At least one group is running trials of stem cell transplants as a potential treatment for age-related frailty syndrome: the scope of the possible in the near term is to find way to incrementally improve the condition, not produce a sizable reversal, but that is an improvement over the current situation, given that there is no effective treatment. The closest thing to a standardized, proven, reliable class of stem cell therapies involves the use of mesenchymal stem cells, sourced from a patient, or from lines of cells grown and engineered for transplantation with minimal risk. The primary outcome of mesenchymal stem cell therapies, or at least the reliable outcome, is a reduction in the systemic, chronic inflammation that accompanies old age. While it is entirely possible that other mechanisms are at work, the cells typically don't last long following transplantation, and thus it is the brief signaling changes that must produce benefits that can last for months or longer.
Chronic inflammation is a major problem in aging. It drives progression of most of the age-related conditions, and high levels of inflammation are certainly considered to be a major component of frailty syndrome in the old. In the context of a general treatment for frailty based on reductions in inflammation, the focus is less on the acceleration of specific age-related conditions over time, however, and more on the immediate consequences of constant high levels of inflammation for cell biochemistry, pain, cognitive function, joint function, regeneration, and tissue maintenance. Many aspects of age-related dysfunction are to some degree being actively maintained in their current impacted state by the presence of inflammation - take away that inflammation, and the problems subside a little, back to the lower level of harm and loss expected due to accumulated cell and tissue damage.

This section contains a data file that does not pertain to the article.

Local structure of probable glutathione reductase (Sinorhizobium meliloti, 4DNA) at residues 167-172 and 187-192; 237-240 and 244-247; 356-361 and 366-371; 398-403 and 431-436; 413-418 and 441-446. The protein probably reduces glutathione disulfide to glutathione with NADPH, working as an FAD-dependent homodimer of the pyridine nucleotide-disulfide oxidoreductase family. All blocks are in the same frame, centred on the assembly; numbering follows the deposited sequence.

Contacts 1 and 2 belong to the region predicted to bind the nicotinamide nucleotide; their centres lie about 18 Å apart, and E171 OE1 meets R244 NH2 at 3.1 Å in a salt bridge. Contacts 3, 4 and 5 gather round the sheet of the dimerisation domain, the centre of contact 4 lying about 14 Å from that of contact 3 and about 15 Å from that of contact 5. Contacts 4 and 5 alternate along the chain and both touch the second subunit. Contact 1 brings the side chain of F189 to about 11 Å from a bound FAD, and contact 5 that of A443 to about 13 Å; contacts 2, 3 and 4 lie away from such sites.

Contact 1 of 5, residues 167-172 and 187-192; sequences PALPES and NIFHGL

In recent years, it has become clear that chronic inflammation, as opposed to the normal short-term inflammation resulting from injury or infection, disrupts the finely tuned dance carried out between tissue and immune system needed for regeneration. This is an emerging theme in the investigation of how senescent cells cause aging, for example, as these unwanted cells are potent sources of inflammatory signaling. So if we see unreliable or marginal benefits from stem cell therapies that look like enhanced regeneration, it might well be that this is at root a short-term reduction in the age-related disruption of tissue maintenance - perhaps enough to allow a little reconstruction to take place in some patients. This is speculation, of course, and the cellular biochemistry is challenging to investigate; we should probably expect a first generation of moderately reliable therapies in advance of complete understanding of their mechanisms. Here is another point to consider on this topic: if the inflammation model of benefits is correct, then clearance of senescent cells should be at least as good a treatment for frailty as mesenchymal stem cell transplant, and probably better and more lasting.
It was reported over 50 years ago that old age is associated with depletion and loss of function of stem cells. Since that time, there has been extensive research confirming the deleterious effects of aging on all types of stem cells, and a growing belief that such age-related changes in stem cells further accelerate tissue and organismal aging. There have also been hundreds of early-phase clinical trials using mesenchymal stem cells (MSCs) for a wide range of disorders including graft-versus-host disease, autoimmune disease, and heart disease where both regenerative and immunomodulatory effects of MSC are harnessed.
The possibility that stem cells might be "vehicles for youthful regeneration of aged tissues" has been well recognized. Mesenchymal stem cells from young mice infused into old mice improved age-related osteoporosis and also increased life span. Transplantation of stem cells from young mice to old mice has also been reported to improve cardiac and reproductive function. There is clearly an opportunity to now undertake clinical trials to explore the therapeutic potential for stem cell transplants for age-related conditions in older humans.
Frailty provides an ideal target for clinical trials of MSC transplantation and aging. Frailty in older humans is associated with reduced circulating MSC, while many of the clinical features of frailty involve mesenchymal tissues, that is, the musculoskeletal system. In clinical practice, the diagnosis is often made based on clinical impression rather than any formal diagnostic process. The definitions of frailty overlap with definitions of aging and sarcopenia. Frailty can be considered to be the end-stage consequence of the biological processes of aging and accumulated chronic disease. Recently two clinical trials were published on the effects of MSC transplantation in frail older humans, and these trials represent potential landmarks in the treatment of frailty. Both studies are early-phase trials of a small number of participants, designed primarily to assess safety, so conclusions about efficacy need to be treated with caution. Even so, the results are striking and, at minimum, pave the way for large randomized Phase III clinical trials.